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AFP reacts to my column on Emir Sanusi fake Twitter story

The first email was sent before my last class column was published and was informed by the back-and-forth exchanges we had on Twitter. I called…

The first email was sent before my last class column was published and was informed by the back-and-forth exchanges we had on Twitter. I called his attention to the fact that Nigerian news editors said they didn’t find AFP’s retraction of the story in their AFP newsfeed. The second email was sent after my last column was published. I have decided to publish both emails in their original forms. My brief response comes after the emails.
“Dear Dr Kperogi,

Twitter is not my preferred means of communication for the point you raised about the Emir of Kano story. Too few characters!
But just so you are clear about the retraction — I deliberately avoided the term “kill” that we use, given that it might not be widely understood outside the media — below is an email alert from our AFP Direct service of what went out on the wire to all of our subscribers.
A mandatory ‘kill’ is issued priority 2 — the same category as a news alert — and should appear to clients in red, differentiating it from other stories that go P3 or P4. This is what I meant by due prominence.
Kills happen rarely but are obviously something that writers and editors wish to avoid at all costs. It seems that in this case, we weren’t the only ones taken in by the Twitter handle if you check other respected commentators and media organisations that referred to it before the account was suspended.
Obviously it is an unfortunate mistake but as you will be aware, it’s not the first time a media organisation has been duped and I’m sure it won’t be the last.
I can’t comment on why your news editor friends in Nigeria couldn’t find it. But the kill carried the same slug as per our style guide and should have been in their filters under “Nigeria”.
I emailed the Daily Trust reporter a copy of the kill from the wire, which was the basis for the article linked. He was the only one who asked.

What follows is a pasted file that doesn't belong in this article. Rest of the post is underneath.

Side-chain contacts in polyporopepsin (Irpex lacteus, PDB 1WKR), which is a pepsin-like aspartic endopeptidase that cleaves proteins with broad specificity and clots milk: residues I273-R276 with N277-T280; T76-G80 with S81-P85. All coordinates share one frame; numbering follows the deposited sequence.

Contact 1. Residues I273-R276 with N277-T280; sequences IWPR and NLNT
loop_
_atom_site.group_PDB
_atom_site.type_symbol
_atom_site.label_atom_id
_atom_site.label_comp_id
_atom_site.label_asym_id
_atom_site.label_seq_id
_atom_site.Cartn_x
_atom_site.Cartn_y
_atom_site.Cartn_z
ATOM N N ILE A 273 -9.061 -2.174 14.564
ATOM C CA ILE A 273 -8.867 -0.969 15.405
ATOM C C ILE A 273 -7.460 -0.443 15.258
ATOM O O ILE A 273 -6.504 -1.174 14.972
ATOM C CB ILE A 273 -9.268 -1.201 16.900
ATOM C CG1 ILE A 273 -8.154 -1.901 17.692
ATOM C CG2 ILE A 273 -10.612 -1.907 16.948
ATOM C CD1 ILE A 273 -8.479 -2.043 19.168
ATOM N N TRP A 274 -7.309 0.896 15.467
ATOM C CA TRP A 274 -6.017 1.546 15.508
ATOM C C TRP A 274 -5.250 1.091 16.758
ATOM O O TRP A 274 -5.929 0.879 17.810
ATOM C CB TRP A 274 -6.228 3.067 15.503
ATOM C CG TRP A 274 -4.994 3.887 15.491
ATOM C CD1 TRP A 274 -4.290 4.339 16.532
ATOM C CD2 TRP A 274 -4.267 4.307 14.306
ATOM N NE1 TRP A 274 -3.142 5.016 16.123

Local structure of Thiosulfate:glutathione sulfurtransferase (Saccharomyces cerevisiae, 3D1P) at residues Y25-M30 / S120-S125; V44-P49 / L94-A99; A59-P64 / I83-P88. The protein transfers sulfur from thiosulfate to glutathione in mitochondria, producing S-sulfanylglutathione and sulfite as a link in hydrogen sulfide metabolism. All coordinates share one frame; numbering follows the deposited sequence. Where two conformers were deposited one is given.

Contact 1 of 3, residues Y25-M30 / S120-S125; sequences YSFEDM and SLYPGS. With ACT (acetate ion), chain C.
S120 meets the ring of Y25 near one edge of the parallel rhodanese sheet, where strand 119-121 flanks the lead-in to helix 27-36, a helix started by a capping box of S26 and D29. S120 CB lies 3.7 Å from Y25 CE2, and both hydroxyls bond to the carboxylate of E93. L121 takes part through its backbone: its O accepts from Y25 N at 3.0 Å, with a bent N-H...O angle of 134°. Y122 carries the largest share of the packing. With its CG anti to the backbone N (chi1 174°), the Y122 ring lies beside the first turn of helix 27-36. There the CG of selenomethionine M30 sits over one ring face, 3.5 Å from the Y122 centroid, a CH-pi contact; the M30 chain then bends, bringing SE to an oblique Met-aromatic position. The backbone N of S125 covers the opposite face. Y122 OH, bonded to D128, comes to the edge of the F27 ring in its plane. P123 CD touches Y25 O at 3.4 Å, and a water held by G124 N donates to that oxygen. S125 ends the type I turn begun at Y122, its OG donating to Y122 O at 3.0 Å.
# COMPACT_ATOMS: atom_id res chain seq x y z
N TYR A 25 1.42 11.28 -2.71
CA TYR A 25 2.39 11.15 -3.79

I can’t see what else I can say about this matter. But thanks for your close interest. We are all aware at AFP how much attention is being paid to Nigeria at present, not just the Boko Haram insurgency or the upcoming elections, and always strive to provide a balanced, impartial view of a range of events and issues.
Best wishes,

KILL Boko Haram ‘will be defeated’: leading Nigerian emir
This story is killed because the Twitter account was fake
LAGOS, December 21, 2014 (AFP) – KILL our Nigeria-unrest-religion of December 14, 2014. The Twitter account used as a source for the story was fake. No new version upcoming.
Second Email
from AFP
I’ve now read your column in the Daily Trust and seen your blog.
I will be expecting a correction as soon as possible to your assertion that AFP did not kill the story, as stated in the following paragraphs:
“Well, it turned out that AFP probably didn’t send the retraction in their news feed to their subscribers.”
“This leads me to think AFP was probably too embarrassed to send its retraction to its subscribers worldwide and chose merely to mollify me.”
“AFP needs to do more than hurriedly put together a tepid, egotistical, one-paragraph retraction that it did not, in fact, send to its subscribers. It should do a proper mea culpa.”
I have given you a detailed response and an explanation as to why you didn’t receive an immediate reply to your tweet. I’ve also said that I cannot comment as to why your Nigerian editor friends claim they did not see the “kill”. As I mentioned, I received the notification, which is automatically generated from the wire. That means the “kill” WAS issued.
To repeat so we are clear, AFP published the story in good faith. It was retracted once the authenticity of the account was called into question. Unfortunately, this happens sometimes and is obviously something we want to avoid. It is not a case of being “probably too embarrassed” to admit a mistake. On the contrary, we issue prompt corrections because our credibility in terms of accuracy is paramount.
There is nothing more to the Emir of Kano issue than a simple mistake.
Best regards,

My Response
The bigger issue, I think, isn’t the fakeness of the tweet; it is AFP’s extrapolation from that tweet. The extrapolation denudes the story of the faintest pretense to impartiality. I leave it to AFP to determine the best way regain their credibility with Nigerians, but an apology won’t be half bad. AFP’s reporting—or more appropriately their editorializing—based on that fake tweet played right into Nigeria’s delicate political and social fissures.
I think they should go beyond retracting the story because the Twitter handle that informed their story turned out to be fake and has been suspended. They should also apologize for their error of interpretation (by asserting that the fake tweet was “presumably” an endorsement of General Buhari by the Emir of Kano, implying that the emir and General Buhari are using Boko Haram to blackmail Presient Jonathan) and their error of fact (by stating that the Emir of Kano is the second most important Islamic leader in Nigeria).

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